Last summer, a 74-year-old woman fell and broke several vertebrae due to osteoporosis. She underwent spinal fusion surgery but started suffering leg spasms, according to Boston Globe.
“A doctor recommended she have a pump stitched underneath her skin to get calming medication directly to her spine, and out to her muscles, faster — often a two-hour outpatient procedure,” the August 31, 2014, article stated. “In the operating room [months later], the neurosurgeon requested a special dye to test the location of tubing that had been threaded into her spine. But the pharmacy didn’t have it and provided a different one.”
The surgeon injected MD-76 into the woman’s spine twice even though the warning label said “not for intrathecal use.” The patient died the next day.
When Dr. Steven Hwang told her sons about the mistake, they asked how such a thing could happen.
“He said he asked for one dye and they gave him another,’’ one son told reporters. “I said, ‘You didn’t check it?’ He said, ‘The nurse gave it to me and I used it.’”
Chief medical officer Saul Weingart said the doctor “saw what he expected to see and proceeded.’’ This phenomenon is called confirmation bias.
Another doctor attributed the mistake to ascertainment bias, meaning the “surgeon trusted the person who handed him the vial. You expect them to be correct. What you expect to happen will happen because most of the time it actually does.”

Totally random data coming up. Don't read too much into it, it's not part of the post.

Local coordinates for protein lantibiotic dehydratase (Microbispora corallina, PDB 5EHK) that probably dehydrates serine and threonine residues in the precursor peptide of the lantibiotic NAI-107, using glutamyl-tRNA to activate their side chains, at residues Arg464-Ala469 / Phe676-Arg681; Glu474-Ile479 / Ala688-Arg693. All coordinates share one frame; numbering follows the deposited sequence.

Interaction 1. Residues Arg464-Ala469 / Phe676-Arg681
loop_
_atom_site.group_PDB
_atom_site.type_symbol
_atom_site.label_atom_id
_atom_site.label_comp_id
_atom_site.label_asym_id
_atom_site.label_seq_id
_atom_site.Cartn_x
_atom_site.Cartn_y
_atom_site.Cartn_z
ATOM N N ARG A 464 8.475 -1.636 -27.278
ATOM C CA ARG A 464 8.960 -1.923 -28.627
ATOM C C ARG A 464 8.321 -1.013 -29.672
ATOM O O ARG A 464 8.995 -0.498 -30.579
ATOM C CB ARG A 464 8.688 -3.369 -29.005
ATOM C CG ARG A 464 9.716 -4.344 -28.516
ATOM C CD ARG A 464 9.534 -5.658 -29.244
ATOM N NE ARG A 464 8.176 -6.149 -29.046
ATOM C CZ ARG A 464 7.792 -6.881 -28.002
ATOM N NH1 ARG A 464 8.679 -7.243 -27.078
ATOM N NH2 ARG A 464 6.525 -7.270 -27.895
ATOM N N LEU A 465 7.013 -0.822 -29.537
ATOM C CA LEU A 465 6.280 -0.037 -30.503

Regardless of the cause, the surgeon admitted he’d made a mistake. Still, eight months after the woman’s death, the hospital’s medical malpractice insurer sent the sons letters stating that neither the doctors nor the pharmacists caused her death.
Earlier this month, the patient’s sons filed a lawsuit against the hospital as well as 12 pharmacists, nurses, and surgeons.
This is not the first time the hospital has been sued.
January 25, 2011, boston.com reported that the facility settled a psychiatric drug overdose lawsuit for $2.5 million. Nearly six months later, the same website said a 44-year-old woman was suing the hospital and her primary care physician for faxing her medical records to her employer’s shared fax machine.
“Hospitals are required to publicly report breaches of patient privacy that affect at least 500 people, and cases that are publicized often involve lost computers or components of computer systems that contain unencrypted information,” boston.com stated. But in this case, the woman’s medical records went to people she knew, not strangers. “[The plaintiff] said it exacerbated other medical issues and stalled her career” since she went on disability after the error.
If you have questions about a doctor or hospital’s liability in the death of a loved one, attorney Chris Mellino welcomes you to contact our Cleveland office for a free consultation before Ohio’s statute of limitations expires in your potential claim. As the hospital’s attorney said in the bostonglobe.com article, “[C]ases take longer to resolve when multiple caregivers are involved, in part because lawyers must determine each individual’s role in the error — and what portion of any settlement their insurance policy is responsible for.”